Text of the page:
The Cancun crack-up

A more realistic view came from the Japanese, who said they would not sign on to any successor to the 1997 Kyoto Protocol, which is set to expire in 2012. We remember a visit to our offices in the late 1990s from a Japanese cabinet member who said that Japan was prepared to see as much as 0.5% shaved annually from GDP growth to combat global warming. More than a decade of economic anemia later, such a promise, for such a goal, would be politically preposterous.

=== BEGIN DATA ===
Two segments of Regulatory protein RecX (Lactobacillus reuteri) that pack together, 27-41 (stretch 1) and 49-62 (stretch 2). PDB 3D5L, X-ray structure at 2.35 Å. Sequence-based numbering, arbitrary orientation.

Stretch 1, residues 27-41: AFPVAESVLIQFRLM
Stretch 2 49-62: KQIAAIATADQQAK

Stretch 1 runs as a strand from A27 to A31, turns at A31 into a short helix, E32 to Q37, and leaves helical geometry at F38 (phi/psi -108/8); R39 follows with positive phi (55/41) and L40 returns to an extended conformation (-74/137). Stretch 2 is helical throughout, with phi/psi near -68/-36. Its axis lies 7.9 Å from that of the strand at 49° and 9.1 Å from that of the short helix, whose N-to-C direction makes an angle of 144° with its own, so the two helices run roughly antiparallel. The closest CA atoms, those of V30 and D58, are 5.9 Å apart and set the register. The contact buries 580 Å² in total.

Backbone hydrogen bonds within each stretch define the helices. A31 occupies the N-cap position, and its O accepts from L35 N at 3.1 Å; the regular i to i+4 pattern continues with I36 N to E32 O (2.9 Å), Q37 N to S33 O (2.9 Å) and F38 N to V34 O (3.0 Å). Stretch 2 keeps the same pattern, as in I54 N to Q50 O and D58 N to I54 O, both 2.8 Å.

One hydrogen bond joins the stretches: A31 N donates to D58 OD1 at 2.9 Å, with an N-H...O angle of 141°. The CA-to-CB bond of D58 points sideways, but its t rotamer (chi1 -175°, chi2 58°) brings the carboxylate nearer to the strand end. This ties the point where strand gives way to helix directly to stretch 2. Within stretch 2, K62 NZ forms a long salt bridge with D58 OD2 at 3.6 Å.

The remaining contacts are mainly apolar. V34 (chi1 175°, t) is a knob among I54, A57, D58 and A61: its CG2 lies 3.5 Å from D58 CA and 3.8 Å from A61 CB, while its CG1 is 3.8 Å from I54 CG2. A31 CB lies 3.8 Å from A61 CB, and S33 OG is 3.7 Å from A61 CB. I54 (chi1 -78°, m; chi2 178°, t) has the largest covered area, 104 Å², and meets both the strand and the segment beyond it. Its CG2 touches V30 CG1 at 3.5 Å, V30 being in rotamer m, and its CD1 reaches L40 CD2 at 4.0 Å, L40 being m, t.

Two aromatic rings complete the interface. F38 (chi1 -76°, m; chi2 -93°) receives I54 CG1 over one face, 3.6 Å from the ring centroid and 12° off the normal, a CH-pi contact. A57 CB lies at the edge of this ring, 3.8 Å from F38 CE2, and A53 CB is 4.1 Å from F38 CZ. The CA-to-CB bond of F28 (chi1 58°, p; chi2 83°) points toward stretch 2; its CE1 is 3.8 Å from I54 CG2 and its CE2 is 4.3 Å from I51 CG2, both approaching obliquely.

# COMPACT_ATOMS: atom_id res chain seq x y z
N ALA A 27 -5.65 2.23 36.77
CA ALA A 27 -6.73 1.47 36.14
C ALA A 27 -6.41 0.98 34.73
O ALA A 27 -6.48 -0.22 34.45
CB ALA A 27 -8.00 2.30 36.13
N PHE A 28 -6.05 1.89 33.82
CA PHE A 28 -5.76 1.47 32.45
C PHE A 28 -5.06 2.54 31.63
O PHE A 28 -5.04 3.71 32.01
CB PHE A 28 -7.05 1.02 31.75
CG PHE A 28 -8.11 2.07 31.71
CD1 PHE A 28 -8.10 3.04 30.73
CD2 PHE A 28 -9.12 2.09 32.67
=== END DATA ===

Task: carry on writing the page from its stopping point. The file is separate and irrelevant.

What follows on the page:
Russia and Canada have also indicated that they would be reluctant to sign a Kyoto re-do unless its commitments extend to all states, rather than merely to the guilty rich nations bound by the original pact. With China now the world’s leading producer of greenhouse gases and India’s emissions rising rapidly, they’re right to be reluctant. But poorer countries are equally reluctant to sign agreements that would slow their economic development with environmental regulations. They’re right too.